One hundred years ago today Ireland became an independent nation again with the foundation of the Irish Free State.
The new State was not the republic envisioned by the leaders of 1916 but it was one independent of Britain - with the same status as Canada or Australia.
Speaking in Dáil Éireann to mark the occasion, President W.T. Cosgrave said an Irish Government would be “answerable only to our own people and to none other; [and would] conduct their affairs as they shall declare right without interference, not to say domination, by any other authority whatsoever on this earth.”
Despite the historic nature of the day, there was little ceremony; the new State was fighting a brutal Civil War and pro-Treaty TDs were being targeted in retribution for the decision to execute anti-Treaty rebels.
The atmosphere in the Dáil that day was tense and, mere hours later, one of their number, Seán Hales TD was shot dead and Pádraic Ó Máille TD was badly wounded.
Last week, Taoiseach Micheál Martin reflected that, given the contentious nature of the State’s foundation, it is not surprising that 6th December has never been considered “a moment of celebration or unity.”
Although Easter 1916 is a date that almost every Irish person can remember, 6th December 1922 is one mostly mentioned in academic circles.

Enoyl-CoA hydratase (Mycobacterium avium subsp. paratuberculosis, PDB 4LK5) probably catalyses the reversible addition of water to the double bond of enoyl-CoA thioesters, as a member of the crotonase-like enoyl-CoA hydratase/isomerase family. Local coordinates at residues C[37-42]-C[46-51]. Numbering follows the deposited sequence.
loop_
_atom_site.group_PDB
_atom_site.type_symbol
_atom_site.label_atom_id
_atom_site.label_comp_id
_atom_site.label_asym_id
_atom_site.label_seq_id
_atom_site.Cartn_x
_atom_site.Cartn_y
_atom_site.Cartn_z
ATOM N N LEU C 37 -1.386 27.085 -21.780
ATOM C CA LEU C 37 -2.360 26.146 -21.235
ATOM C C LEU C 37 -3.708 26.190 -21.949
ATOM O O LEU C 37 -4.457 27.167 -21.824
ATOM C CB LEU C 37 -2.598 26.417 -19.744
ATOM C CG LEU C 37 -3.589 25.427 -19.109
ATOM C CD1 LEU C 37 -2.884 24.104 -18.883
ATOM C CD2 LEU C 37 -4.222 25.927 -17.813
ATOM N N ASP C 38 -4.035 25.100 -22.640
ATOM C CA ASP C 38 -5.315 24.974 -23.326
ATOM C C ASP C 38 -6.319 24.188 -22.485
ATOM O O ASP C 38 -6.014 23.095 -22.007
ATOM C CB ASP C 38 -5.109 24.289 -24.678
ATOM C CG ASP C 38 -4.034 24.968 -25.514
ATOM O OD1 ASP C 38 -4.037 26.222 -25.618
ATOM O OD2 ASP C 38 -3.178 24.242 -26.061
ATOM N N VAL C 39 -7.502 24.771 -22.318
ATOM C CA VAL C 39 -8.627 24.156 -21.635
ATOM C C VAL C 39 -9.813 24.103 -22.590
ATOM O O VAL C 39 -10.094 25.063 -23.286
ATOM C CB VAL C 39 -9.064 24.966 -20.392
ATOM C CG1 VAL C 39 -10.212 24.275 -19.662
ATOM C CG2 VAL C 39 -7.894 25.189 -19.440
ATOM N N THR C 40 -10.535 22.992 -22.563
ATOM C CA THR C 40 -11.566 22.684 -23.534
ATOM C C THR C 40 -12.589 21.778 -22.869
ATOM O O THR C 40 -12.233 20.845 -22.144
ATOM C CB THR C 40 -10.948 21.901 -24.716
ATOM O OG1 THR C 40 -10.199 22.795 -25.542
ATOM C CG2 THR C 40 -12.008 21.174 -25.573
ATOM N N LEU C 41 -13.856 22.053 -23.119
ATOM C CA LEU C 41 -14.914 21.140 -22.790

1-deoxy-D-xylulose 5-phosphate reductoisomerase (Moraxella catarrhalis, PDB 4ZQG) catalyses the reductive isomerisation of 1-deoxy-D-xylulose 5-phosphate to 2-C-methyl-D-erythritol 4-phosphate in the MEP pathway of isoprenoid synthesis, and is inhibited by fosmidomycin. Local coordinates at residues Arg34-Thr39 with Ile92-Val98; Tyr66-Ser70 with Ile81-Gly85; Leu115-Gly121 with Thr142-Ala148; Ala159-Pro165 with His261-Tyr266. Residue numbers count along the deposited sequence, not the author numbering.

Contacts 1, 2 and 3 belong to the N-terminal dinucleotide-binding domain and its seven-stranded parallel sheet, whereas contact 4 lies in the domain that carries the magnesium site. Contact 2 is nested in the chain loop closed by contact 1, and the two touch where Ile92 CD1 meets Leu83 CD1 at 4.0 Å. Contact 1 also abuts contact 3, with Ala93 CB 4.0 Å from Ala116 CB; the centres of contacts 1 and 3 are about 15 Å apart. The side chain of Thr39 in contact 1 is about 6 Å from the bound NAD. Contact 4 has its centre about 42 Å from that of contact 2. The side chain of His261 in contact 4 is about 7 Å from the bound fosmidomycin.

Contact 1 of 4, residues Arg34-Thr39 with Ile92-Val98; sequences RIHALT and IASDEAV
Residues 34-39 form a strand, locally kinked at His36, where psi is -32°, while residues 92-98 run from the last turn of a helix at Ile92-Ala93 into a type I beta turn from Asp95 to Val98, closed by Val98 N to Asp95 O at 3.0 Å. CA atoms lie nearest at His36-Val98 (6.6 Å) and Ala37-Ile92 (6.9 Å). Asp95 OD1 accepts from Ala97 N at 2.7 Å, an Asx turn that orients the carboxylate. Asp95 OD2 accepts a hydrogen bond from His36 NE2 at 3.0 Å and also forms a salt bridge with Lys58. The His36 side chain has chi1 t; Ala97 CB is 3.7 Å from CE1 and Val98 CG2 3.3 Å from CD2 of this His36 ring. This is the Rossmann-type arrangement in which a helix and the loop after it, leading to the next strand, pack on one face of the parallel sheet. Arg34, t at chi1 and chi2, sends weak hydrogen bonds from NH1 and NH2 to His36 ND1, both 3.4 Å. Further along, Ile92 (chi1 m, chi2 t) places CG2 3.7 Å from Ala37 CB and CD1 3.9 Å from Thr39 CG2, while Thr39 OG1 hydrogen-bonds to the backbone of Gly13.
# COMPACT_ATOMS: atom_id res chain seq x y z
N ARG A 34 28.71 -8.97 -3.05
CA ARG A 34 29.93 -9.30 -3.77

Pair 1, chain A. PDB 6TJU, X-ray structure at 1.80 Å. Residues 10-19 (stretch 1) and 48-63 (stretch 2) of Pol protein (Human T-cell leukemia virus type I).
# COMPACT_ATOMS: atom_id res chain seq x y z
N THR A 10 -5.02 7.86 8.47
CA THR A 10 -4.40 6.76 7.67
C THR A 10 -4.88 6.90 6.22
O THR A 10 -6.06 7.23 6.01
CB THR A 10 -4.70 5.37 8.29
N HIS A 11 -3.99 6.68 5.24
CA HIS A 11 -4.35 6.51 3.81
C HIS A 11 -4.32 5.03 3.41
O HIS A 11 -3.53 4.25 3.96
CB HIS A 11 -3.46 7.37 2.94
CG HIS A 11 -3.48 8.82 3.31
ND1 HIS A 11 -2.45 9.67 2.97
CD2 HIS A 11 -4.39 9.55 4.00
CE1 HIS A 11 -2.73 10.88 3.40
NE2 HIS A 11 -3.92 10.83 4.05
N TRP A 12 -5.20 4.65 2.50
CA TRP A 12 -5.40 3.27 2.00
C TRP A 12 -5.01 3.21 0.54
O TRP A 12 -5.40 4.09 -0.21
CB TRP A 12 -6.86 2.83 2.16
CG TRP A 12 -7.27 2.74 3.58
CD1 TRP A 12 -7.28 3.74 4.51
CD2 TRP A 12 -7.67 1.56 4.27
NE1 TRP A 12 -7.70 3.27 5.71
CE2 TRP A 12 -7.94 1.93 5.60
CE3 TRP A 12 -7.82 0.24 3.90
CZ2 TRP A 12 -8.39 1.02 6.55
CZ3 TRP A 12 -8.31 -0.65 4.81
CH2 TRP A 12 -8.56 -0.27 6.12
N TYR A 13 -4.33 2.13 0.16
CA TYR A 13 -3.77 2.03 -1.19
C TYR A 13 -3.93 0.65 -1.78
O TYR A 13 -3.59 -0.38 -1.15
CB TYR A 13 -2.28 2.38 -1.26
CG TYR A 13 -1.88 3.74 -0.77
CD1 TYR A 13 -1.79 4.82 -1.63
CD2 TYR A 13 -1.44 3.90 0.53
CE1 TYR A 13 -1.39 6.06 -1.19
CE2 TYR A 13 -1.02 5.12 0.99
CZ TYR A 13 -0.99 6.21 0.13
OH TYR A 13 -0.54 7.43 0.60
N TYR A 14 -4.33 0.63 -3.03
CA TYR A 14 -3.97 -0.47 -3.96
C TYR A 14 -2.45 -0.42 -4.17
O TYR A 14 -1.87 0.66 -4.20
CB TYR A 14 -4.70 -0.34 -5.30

“A lot of people are under the impression that the State came into being with the Anglo-Irish Treaty of 6th December 1921,” journalist Ronan McGreevy told The Hard Shoulder.
“But actually, it didn’t; it was set up in provisional form… The treaty has to be passed by both the Dáil and the House of Commons.
“As we know there was a very tight vote in the Dáil and there had to be a new draft constitution agreed by the British and Irish Governments and that had to be ratified by the Dáil.
“So, all of that was done and it was only at the very last minute when the British passed the legislation on 5th December that the actual State came into being on 6th December.
“From that date, the State was basically on its own.”
In a quirk of history, 6th December 1922 was the first and last day since the Act of Union that Ireland was both united and independent; the Parliament of Northern Ireland took a whole day to formally opt out of the new Free State and return itself to the United Kingdom.